Cristian Mungiu‘s latest movie, Beyond the Hills, had its premier in Romania about two weeks ago. After the great success it had in this year’s Cannes Film Festival, winning the Best Screenplay Award and Best Actress Award (for the two main actresses), I decided that I definitely should go watch it in the cinema.

The movie relates the events that took place in  Vaslui County (Romania) in the summer of  2005, when an orphan girl, Irina Cornici, comes to the Monastery in the village of  Tanacu to see her schoolmate. While at the monastery, she experiences an extremely violent crisis, is admitted to the Psychiatry Department, then discharged, only to enter another crisis, which led to the monastery priest and nuns’ decision to exorcise the girl, which ultimately results in her death. The movie is also inspired from Tatiana Niculescu Bran‘s book Deadly Confession, which actually relates in detail the story of the two girls and the events from the monastery. (read more here on what happened in 2005).

I didn’t go to see the movie for its story, as I already knew what happened in the monastery in 2005. I actually went to see how Mungiu managed to put everything on screen. I liked everything I saw and the movie managed to keep my interested during the whole 2 and a half hours. The characters are excellently built, the setting is perfect, the facts just derive naturally from one another. I paid attention to all of the details and I have nothing bad to say about this movie. Even the language was good, all characters using the specific dialects from the Eastern part of Romania, the costumes, the way of living, the habits people have, all were so realistic and natural.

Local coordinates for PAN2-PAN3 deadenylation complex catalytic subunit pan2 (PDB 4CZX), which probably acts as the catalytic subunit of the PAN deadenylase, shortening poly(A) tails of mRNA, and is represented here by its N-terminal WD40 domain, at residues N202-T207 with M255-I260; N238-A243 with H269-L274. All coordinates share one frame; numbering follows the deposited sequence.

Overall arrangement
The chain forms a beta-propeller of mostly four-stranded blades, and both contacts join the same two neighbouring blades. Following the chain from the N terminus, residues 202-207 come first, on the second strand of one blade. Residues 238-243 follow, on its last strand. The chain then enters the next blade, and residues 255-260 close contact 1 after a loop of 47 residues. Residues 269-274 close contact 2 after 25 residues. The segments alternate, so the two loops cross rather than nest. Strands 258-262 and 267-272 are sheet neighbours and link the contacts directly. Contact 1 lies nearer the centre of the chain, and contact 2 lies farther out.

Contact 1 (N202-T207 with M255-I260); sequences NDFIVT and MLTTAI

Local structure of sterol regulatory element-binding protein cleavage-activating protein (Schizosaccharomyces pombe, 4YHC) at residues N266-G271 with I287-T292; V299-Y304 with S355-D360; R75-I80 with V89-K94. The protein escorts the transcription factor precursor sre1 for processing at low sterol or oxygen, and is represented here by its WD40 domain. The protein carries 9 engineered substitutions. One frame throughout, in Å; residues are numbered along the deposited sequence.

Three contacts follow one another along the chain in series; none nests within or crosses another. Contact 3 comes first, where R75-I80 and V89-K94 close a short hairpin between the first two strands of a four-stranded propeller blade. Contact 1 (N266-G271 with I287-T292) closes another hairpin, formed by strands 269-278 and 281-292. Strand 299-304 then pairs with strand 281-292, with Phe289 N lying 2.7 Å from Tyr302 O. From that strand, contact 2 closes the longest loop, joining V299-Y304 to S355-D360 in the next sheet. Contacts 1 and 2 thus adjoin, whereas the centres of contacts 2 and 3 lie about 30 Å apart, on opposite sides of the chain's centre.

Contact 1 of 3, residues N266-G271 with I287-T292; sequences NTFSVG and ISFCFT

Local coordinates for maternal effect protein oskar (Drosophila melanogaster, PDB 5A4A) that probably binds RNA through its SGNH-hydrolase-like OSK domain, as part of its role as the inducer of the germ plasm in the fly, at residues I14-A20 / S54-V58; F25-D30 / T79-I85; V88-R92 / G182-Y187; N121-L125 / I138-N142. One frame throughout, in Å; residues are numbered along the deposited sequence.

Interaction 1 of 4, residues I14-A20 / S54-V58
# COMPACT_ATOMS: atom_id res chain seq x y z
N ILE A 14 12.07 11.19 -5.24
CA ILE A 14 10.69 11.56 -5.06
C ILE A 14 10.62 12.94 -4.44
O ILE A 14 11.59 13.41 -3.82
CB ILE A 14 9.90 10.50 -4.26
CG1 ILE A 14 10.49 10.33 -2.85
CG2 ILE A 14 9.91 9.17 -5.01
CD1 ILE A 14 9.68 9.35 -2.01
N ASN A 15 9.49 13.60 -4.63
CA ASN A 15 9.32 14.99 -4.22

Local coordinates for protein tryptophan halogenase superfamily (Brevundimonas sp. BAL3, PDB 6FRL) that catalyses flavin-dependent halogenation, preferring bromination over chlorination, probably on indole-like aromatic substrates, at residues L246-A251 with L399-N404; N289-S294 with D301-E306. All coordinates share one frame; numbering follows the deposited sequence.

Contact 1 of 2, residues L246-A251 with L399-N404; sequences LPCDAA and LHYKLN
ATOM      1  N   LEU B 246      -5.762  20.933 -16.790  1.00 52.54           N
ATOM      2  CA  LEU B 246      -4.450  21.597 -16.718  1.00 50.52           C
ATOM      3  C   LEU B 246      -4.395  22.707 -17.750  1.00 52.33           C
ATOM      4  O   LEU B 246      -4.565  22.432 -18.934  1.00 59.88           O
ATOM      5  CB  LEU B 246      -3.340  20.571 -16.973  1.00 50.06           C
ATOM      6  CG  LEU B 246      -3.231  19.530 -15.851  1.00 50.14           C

I admire that Mungiu showed a part of the Romanian reality in a very decent and moral way, without making use of pornography, nudity or violence, notions so much seen in today’s movies. But in a film like this, so captivating, there is no need to make use of all sorts of small tricks to be successful. It’s a movie that talks about uncomfortable, but actual, subjects of Romania : children living in orphanages, being abused, a ruined medical system, with no interest in the patient’s care, a crazy belief in religion, sometimes even forgetting about the logic in things and the poverty in some of the regions of the country, making people to sometimes take the wrong decisions regarding their lives.

It’s a strong movie, with a hard subject, definitely not for the masses, as some people might find offending the fact that religion and God are incriminated, but it’s an excellent movie, built with morality and common sense.

Cristian Mungiu is one of the best Romanian contemporary movie directors, known also for 4 Months, 3 Weeks and 2 Days, winning 33 awards, including the Palme d’Or at Cannes in 2007.

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